Flying with an almost six month old was nerve-racking, but Zoe was great. No crying and lots of sleeping. Ripping up and trying to eat the Skymall magazine provided lots of entertainment. Our flight to SF arrived 30 minutes EARLY and we flew in down the coast over Marin and then over the city. Our old apartment is pretty much below the plane in this pic. The golden gate bridge is peeking out at the top of the pic. To top it off our luggage popped out in less than five minutes.
Our first stop was Flora Grubb Gardens, which is looking amazing as always. Did you know that the Edsel was in this spot before Flora?
Love the new vertical bromeliad hangout. Matti needs to build us a plant pole for our new epiphyte collection when we move back.
Before we hit the road for Pacific Grove we stopped at Java Beach for our favorite sandwich. We left our big camera at home, so we only have phone pics. We’re both still instagraming like crazy at faroutmegan & fofmatti
Last Friday before I headed to the San Francisco Botanical Garden I had to pay a bill, so I took a different route to the muni stop than normal to hit up a mailbox. I busted out my camera when I saw this awesome example of a succulent planter. Lots of different colors and textures, plants that are practically impossible to kill in our neighborhood and common enough people won’t steal them (succulent theft is a problem here).
Super Sweet Succulent Container
Then I saw this in front of the next house and kind of freaked out. Seriously? Agave attenuata ‘Kara’s Stripes’ and a bunch of other cool plants thoughtfully arranged in containers. There are tons of succulents in our hood, but not usually put together with this much care.
The Container Craziness Continues
Wholly crap, it doesn’t end! Graptoveria ‘Fred Ives’ looking hot next to a golden Sedum with a dark purple Aeonium backdrop. Then something crazy happened. The owner of the house was out front saying good-bye to visitors, saw me freaking out taking tons of pictures and invited me out back to check things out.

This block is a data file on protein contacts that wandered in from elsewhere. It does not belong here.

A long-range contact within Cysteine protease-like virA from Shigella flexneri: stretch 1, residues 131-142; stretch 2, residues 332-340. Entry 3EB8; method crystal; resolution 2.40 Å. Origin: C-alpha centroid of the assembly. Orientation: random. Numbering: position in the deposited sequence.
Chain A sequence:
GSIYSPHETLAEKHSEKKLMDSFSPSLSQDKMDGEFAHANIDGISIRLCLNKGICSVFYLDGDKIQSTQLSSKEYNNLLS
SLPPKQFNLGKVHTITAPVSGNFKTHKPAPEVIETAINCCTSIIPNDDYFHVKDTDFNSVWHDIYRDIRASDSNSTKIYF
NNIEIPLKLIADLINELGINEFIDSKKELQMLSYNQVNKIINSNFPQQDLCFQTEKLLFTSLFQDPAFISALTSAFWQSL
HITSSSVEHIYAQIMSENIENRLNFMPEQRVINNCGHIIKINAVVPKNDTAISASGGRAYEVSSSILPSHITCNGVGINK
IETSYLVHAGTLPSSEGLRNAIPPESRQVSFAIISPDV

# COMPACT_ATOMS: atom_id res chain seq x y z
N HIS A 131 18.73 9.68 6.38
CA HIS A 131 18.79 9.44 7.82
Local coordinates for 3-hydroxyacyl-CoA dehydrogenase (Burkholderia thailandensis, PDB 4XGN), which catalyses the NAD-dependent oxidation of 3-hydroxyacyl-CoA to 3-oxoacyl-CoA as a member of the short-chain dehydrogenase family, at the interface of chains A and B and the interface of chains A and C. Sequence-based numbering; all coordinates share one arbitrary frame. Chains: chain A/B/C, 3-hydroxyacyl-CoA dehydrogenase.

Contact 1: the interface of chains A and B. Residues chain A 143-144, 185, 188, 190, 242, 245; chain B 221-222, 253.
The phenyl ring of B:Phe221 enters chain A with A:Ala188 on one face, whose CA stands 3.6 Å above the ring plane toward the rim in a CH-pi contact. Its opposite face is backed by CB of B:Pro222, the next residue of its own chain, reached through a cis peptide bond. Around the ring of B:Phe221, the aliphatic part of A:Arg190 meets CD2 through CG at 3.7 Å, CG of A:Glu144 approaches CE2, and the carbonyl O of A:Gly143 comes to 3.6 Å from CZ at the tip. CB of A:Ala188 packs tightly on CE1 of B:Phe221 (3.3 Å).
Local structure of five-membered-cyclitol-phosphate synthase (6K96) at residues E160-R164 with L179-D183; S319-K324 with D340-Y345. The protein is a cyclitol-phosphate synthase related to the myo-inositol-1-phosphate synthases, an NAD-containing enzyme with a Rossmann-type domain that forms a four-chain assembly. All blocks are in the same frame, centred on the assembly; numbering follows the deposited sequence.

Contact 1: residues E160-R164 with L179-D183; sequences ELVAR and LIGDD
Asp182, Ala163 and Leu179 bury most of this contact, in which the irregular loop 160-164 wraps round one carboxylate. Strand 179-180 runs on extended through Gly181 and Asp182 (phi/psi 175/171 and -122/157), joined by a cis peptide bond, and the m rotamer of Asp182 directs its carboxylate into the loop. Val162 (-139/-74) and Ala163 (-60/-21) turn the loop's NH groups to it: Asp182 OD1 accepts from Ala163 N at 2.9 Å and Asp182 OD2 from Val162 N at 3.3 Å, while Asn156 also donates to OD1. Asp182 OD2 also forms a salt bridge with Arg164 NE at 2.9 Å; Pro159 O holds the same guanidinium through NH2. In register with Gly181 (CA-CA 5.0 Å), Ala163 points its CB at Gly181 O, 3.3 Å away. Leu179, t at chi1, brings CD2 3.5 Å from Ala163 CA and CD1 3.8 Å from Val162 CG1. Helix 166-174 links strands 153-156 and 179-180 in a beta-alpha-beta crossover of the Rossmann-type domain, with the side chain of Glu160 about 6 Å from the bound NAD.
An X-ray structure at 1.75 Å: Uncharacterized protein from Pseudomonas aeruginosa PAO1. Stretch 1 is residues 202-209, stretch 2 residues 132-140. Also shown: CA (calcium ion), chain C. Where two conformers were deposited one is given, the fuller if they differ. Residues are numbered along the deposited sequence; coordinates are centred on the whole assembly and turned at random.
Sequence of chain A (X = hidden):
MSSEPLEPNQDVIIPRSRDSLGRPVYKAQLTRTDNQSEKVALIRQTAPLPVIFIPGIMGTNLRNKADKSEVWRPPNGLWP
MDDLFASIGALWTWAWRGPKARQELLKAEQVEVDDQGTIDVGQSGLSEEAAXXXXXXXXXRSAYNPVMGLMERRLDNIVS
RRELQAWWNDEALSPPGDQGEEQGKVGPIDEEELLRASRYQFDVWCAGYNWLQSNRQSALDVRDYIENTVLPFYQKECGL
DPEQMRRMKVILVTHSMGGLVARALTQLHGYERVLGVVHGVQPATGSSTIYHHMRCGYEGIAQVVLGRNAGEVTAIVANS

Look at the beautiful raised bed down the center full of edible greens! This is how I envisioned our garden in a perfect world, but we drew the line at messing with hardscaping. As renters you have to draw the line somewhere.
Kalanchoe 'Fang' & friends
Dudleya pulverulenta (I think)
Man, this is embarrassing. You’d think I could easily pick out the difference between D. pulverulenta and D. brittonii by now, but I can never tell unless the two are both next to each other. My guess is for D. pulverulenta since the leaves don’t seem as narrow as the brittonii.
Big thanks goes out to Alan who let me check this fabulous garden out. I didn’t get to meet his wife/garden designer, but she did an amazing job!
We’ve been eyeballing this project all last summer. Just down the road from us along the Great Highway, there are some old garden plots marked by narrow one-foot concrete borders. Most of them are abandoned and overgrow, but I remember that this garden circle was re-established about 2 years ago mostly with succulents. You can see above what a 30 minute cleanup can accomplish…below is what this succulent circle was looking like before we popped in.
Before...end of summer.
These garden circles have a lot of challenges to overcome. First, it doesn’t rain here in San Francisco during the summer. The only irrigation they see is the fog drip that rolls in around May and lingers until Fogust (August is the foggiest month). Second, salty winds can be fierce here. This garden is only a stones throw to the ocean and lots of salt spray can be found in the air. Lastly, it all sandy soil in these parts. Sometime so much sand blows in, that they close down the Great Highway until the sand plows can get it removed.
Car full of succulents.
We loaded up the car with some of our succulent cuttings and that giant agave baby from out backyard (mostly crassula, sedum, aloe and aeoniums). They all should do pretty well in the well draining sandy soil and summer drought. I’m not certain about the salt in the air, but we see these types of plants growing nearby. I’d say these new succulents have high odds of surviving.
In about 30 minutes, we weeded out the crap, shifted some of the existing plants around, and planted most of our cuttings and that big fatty Agave americana. There was so much sand piled up on this dune, that we really couldn’t get the concrete circle to expose…but that could be another project day.
Two months later.
After a slow start, it finally started raining this winter and this succulent circle should start looking lusher. We can’t wait to check in over the next couple of months to see how it’s coming along.